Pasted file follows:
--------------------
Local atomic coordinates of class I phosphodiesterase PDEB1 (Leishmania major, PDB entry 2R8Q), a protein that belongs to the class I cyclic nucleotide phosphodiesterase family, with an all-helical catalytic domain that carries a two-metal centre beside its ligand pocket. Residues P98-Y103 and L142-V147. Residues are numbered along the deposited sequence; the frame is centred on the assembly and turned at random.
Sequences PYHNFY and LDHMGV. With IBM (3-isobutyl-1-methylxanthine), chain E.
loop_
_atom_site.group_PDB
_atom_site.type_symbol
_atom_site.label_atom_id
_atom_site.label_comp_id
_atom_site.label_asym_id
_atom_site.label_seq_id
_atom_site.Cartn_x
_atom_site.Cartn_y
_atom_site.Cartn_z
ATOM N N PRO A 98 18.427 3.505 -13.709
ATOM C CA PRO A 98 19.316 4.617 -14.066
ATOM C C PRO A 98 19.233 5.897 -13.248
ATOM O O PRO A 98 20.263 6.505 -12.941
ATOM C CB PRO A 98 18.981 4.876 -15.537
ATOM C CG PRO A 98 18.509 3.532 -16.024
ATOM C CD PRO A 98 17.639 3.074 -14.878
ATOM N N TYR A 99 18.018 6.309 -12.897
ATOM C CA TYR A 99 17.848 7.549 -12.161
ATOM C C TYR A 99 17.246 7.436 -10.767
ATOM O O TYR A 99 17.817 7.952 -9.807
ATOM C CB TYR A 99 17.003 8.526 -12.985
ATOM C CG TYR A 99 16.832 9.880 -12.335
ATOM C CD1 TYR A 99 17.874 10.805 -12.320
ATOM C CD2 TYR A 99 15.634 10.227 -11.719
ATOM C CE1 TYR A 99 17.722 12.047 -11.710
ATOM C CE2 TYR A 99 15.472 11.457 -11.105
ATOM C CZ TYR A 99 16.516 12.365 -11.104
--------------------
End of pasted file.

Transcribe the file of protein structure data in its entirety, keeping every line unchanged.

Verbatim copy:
Local atomic coordinates of class I phosphodiesterase PDEB1 (Leishmania major, PDB entry 2R8Q), a protein that belongs to the class I cyclic nucleotide phosphodiesterase family, with an all-helical catalytic domain that carries a two-metal centre beside its ligand pocket. Residues P98-Y103 and L142-V147. Residues are numbered along the deposited sequence; the frame is centred on the assembly and turned at random.
Sequences PYHNFY and LDHMGV. With IBM (3-isobutyl-1-methylxanthine), chain E.
loop_
_atom_site.group_PDB
_atom_site.type_symbol
_atom_site.label_atom_id
_atom_site.label_comp_id
_atom_site.label_asym_id
_atom_site.label_seq_id
_atom_site.Cartn_x
_atom_site.Cartn_y
_atom_site.Cartn_z
ATOM N N PRO A 98 18.427 3.505 -13.709
ATOM C CA PRO A 98 19.316 4.617 -14.066
ATOM C C PRO A 98 19.233 5.897 -13.248
ATOM O O PRO A 98 20.263 6.505 -12.941
ATOM C CB PRO A 98 18.981 4.876 -15.537
ATOM C CG PRO A 98 18.509 3.532 -16.024
ATOM C CD PRO A 98 17.639 3.074 -14.878
ATOM N N TYR A 99 18.018 6.309 -12.897
ATOM C CA TYR A 99 17.848 7.549 -12.161
ATOM C C TYR A 99 17.246 7.436 -10.767
ATOM O O TYR A 99 17.817 7.952 -9.807
ATOM C CB TYR A 99 17.003 8.526 -12.985
ATOM C CG TYR A 99 16.832 9.880 -12.335
ATOM C CD1 TYR A 99 17.874 10.805 -12.320
ATOM C CD2 TYR A 99 15.634 10.227 -11.719
ATOM C CE1 TYR A 99 17.722 12.047 -11.710
ATOM C CE2 TYR A 99 15.472 11.457 -11.105
ATOM C CZ TYR A 99 16.516 12.365 -11.104